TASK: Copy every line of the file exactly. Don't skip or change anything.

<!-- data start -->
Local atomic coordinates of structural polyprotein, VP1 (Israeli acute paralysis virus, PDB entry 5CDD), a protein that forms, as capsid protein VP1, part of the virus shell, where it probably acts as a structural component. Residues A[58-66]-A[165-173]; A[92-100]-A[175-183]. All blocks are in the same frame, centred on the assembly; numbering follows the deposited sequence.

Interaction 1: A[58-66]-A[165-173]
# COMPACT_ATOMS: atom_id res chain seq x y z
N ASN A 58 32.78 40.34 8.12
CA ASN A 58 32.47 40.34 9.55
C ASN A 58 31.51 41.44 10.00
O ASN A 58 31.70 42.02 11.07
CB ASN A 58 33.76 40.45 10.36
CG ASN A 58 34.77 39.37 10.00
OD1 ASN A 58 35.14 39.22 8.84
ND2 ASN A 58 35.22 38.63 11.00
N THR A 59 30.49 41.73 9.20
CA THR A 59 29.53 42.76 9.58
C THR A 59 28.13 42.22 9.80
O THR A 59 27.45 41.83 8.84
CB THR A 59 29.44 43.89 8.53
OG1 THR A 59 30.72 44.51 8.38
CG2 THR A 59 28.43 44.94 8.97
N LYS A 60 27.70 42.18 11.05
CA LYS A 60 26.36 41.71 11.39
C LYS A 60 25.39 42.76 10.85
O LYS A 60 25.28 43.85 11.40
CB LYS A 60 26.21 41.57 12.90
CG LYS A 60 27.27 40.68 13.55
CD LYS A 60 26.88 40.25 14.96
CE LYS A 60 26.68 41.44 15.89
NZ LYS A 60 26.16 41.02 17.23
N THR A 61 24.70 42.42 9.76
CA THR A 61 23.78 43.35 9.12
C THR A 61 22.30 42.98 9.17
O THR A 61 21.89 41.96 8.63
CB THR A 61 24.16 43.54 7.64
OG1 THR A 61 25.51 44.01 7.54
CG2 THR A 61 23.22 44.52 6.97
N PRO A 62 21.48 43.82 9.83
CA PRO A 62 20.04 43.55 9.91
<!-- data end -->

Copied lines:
Local atomic coordinates of structural polyprotein, VP1 (Israeli acute paralysis virus, PDB entry 5CDD), a protein that forms, as capsid protein VP1, part of the virus shell, where it probably acts as a structural component. Residues A[58-66]-A[165-173]; A[92-100]-A[175-183]. All blocks are in the same frame, centred on the assembly; numbering follows the deposited sequence.

Interaction 1: A[58-66]-A[165-173]
# COMPACT_ATOMS: atom_id res chain seq x y z
N ASN A 58 32.78 40.34 8.12
CA ASN A 58 32.47 40.34 9.55
C ASN A 58 31.51 41.44 10.00
O ASN A 58 31.70 42.02 11.07
CB ASN A 58 33.76 40.45 10.36
CG ASN A 58 34.77 39.37 10.00
OD1 ASN A 58 35.14 39.22 8.84
ND2 ASN A 58 35.22 38.63 11.00
N THR A 59 30.49 41.73 9.20
CA THR A 59 29.53 42.76 9.58
C THR A 59 28.13 42.22 9.80
O THR A 59 27.45 41.83 8.84
CB THR A 59 29.44 43.89 8.53
OG1 THR A 59 30.72 44.51 8.38
CG2 THR A 59 28.43 44.94 8.97
N LYS A 60 27.70 42.18 11.05
CA LYS A 60 26.36 41.71 11.39
C LYS A 60 25.39 42.76 10.85
O LYS A 60 25.28 43.85 11.40
CB LYS A 60 26.21 41.57 12.90
CG LYS A 60 27.27 40.68 13.55
CD LYS A 60 26.88 40.25 14.96
CE LYS A 60 26.68 41.44 15.89
NZ LYS A 60 26.16 41.02 17.23
N THR A 61 24.70 42.42 9.76
CA THR A 61 23.78 43.35 9.12
C THR A 61 22.30 42.98 9.17
O THR A 61 21.89 41.96 8.63
CB THR A 61 24.16 43.54 7.64
OG1 THR A 61 25.51 44.01 7.54
CG2 THR A 61 23.22 44.52 6.97
N PRO A 62 21.48 43.82 9.83
CA PRO A 62 20.04 43.55 9.91